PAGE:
Friday, May 20

TV program. Marie Trintignant told by her mother in an unpublished documentary broadcast on Arte

Arte devotes this Wednesday evening an evening in tribute to Marie Trintignant, 18 years after the death of the actress. She would have been 60 years old in 2022. But on August 1, 2003, the actress died at the age of 41 from injuries inflicted by her companion at the time, singer Bertrand Cantat, in Lithuania. In order to remember her life, and not just her sad death, her mother, Nadine Trintignant, returns in an unpublished documentary on the prodigious career of her daughter.

The filmmaker lends her voice to draw a sensitive, modest, and loving portrait through a weaving of archives, film clips, behind the scenes of filming, theater rehearsals, and interviews with Marie, her loved ones, and the directors who worked with him. Nadine Trintignant tenderly reads the posthumous letter she sent to her daughter. “Alas, Marie, you haven’t had time to grow old. Like so many battered women, you received a first blow. When you wanted to leave this man, he persisted in destroying you, in erasing your beautiful face, in tearing you from life. You were 40 and full of dreams. »

A talent revealed very young

This documentary gives a glimpse of Marie Trintignant’s passion for her profession. The young girl dreamed very early of becoming an actress, inspired by her parents, and in particular by her father, the actor Jean-Louis Trintignant, with whom she forged a tender artistic bond. “You only heard of cinema and theatre. And then as you had talent, stubbornness, and luck, your career started faster, ”says his mother. The young girl turned very early in the films of her mother: she was only 11 years old when she played in her first film, defense of knowledge, and replies to his father. The latter is full of praise for the talents of his child, even compares her to the American star Humphrey Bogart. “How gifted she is, she is amazing because she also knows how to say a text perfectly, she already has a sense of fitting, that is to say of the technical problems of the actor, and at the same time she knows how to improvise. It’s prodigious, ”he confided at the time in an interview.

As a teenager, Marie made her debut in Black sequence, of Alain Corneau, his father-in-law. A passionate novice, she lays herself bare, literally and figuratively, and gives everything to succeed. “I threw myself into everything, ready to die with each take because I didn’t have a job, because I had Patrick [Dewaere] opposite which gave so much that we could not be neutral”, she says. At the age of 17, she told herself that this profession, which she took too much to heart, risked breaking her. “I was constantly in a state of boiling, which is exhausting. I even said to myself during the film that I could not do this job, that in two years, I would be in the asylum, ”she smiles in a testimony collected much later.

A remarkable career in theater and cinema

So young, she studied with Marcello Mastroianni, Philippe Noiret, Claudia Cardinal, Fanny Ardant, Colin Firth. She finds her freedom in the cinema. “I was monstrously shy, I didn’t say a word, but playing helps, because there’s a tremendous freedom when you play. She will learn to put some distance, in particular by working for the friend of her parents Claude Chabrol, in a relaxed atmosphere. Defeated, in tears, the actress reached heights of interpretation in Betty, where she plays the role of an alcoholic woman at odds with her family.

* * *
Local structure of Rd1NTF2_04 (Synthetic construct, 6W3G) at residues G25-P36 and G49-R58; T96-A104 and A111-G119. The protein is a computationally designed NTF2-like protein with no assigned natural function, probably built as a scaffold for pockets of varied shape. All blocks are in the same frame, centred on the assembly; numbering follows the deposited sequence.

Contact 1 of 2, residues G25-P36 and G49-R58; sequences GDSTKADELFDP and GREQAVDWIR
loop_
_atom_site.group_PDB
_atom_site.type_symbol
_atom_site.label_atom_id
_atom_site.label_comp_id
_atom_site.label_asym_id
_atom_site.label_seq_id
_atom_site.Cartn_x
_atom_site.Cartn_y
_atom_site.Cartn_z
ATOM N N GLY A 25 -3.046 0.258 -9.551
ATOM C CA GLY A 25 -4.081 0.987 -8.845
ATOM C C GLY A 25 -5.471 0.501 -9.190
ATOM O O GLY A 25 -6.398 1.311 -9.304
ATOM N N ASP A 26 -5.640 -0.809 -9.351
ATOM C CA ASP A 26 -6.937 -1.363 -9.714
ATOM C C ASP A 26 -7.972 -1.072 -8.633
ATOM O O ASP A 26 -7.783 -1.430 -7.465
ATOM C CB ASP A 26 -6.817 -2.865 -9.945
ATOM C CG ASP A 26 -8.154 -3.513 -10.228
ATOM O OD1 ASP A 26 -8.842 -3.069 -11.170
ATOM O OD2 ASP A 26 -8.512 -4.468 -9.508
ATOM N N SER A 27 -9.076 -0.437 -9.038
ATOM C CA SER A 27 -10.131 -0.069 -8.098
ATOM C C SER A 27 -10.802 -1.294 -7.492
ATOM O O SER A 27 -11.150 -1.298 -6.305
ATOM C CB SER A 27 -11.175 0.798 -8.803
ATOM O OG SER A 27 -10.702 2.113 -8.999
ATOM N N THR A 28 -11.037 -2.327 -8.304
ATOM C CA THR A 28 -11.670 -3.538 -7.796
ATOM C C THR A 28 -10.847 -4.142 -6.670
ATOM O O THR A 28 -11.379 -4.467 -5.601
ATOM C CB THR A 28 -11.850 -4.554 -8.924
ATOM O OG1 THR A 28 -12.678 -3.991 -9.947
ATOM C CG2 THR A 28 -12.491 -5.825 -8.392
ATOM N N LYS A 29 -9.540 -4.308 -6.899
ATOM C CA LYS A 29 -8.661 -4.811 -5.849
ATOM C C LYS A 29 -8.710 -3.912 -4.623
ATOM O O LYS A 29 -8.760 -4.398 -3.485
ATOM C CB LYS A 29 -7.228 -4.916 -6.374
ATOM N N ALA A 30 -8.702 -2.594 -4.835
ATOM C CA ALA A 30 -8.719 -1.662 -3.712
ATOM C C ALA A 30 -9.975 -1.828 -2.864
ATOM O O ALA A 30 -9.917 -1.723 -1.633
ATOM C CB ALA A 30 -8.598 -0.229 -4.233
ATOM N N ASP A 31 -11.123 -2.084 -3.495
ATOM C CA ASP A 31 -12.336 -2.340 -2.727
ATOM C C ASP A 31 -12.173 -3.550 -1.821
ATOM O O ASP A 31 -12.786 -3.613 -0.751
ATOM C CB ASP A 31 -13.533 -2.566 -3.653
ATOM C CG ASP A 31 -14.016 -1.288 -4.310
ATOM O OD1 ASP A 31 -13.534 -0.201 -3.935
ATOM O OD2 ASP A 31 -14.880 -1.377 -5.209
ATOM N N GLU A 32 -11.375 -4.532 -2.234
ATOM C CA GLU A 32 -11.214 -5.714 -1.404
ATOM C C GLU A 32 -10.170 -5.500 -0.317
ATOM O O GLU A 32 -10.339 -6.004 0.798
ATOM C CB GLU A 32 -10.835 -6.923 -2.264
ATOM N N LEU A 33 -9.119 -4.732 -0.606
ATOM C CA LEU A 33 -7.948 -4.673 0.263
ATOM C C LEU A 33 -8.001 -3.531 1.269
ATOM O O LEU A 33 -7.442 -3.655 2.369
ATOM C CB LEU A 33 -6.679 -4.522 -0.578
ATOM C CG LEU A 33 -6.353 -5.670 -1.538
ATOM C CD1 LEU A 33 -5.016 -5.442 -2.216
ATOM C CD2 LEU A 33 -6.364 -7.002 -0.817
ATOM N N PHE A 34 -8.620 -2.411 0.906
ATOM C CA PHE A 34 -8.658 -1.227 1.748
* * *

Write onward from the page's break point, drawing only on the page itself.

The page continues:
She also tours with Ettore Scola, Michel Deville, Pierre Salvadori. “Marie has a thickness, she lugs around like that a little mystery, something quite astonishing, secret,” explains the latter. The actress also thrives in the theater. Seduced by his game, Jean-Pierre Marielle, who plays him in the play The return of Harold Pinter, declares that “she is the greatest French actress” and that he is “her groupie”. Before going on stage, she peeks furtively and mischievously behind the curtains to observe the audience. “I like to see people, I choose two that I like, and I play for them,” she says backstage.

That evening, he crushed your face with his hands full of rings, he trampled on you, twenty blows.

We are in 2003, she then prepares to walk on the boards to recite the “Poèmes à Lou”, by Apollinaire, with her father. “Marie, since she was born, she has brought me nothing but happiness,” says her father, full of pride, in an interview conducted at the time. “I would like her to continue like that, I would not like her to age, and there is this sentence that I really like: ‘someone like a monk should never die’, and I believe that should never die”. “But I’m going to die and grow old,” replies the young woman with an amused smile. Marie Trintignant will die a few months later, in Vilnius. She will never get old.

At the end of this documentary film, her mother evokes with touching sobriety the drama that shattered her life. “I remember this morning when you arrived so happy, which you hadn’t been for several weeks. You had finally broken up with your lover. You thought he admitted to your breakup. You were wrong, my innocent. (…) That same evening, he crushed your face with his hands full of rings, he trampled on you, about twenty blows. You fell into a deep coma. With you, we watched until your last breath. Nadine Trintignant then links the fate of her daughter to that of all battered women. “Let us never forget, through you, to speak of women beaten, humiliated, defiled, and so often dead under the blows of an illusory love. »

Arte is broadcasting this Wednesday, January 26 at 8:55 p.m. the film A women’s affair by Claude Chabrol, in which she plays Lulu, a prostitute who befriends Marie (Isabelle Huppert), angel maker under the Nazi Occupation, then at 10:45 p.m., the documentary Marie Trintignant. Your shattered dreams by Nadine Trintignant.

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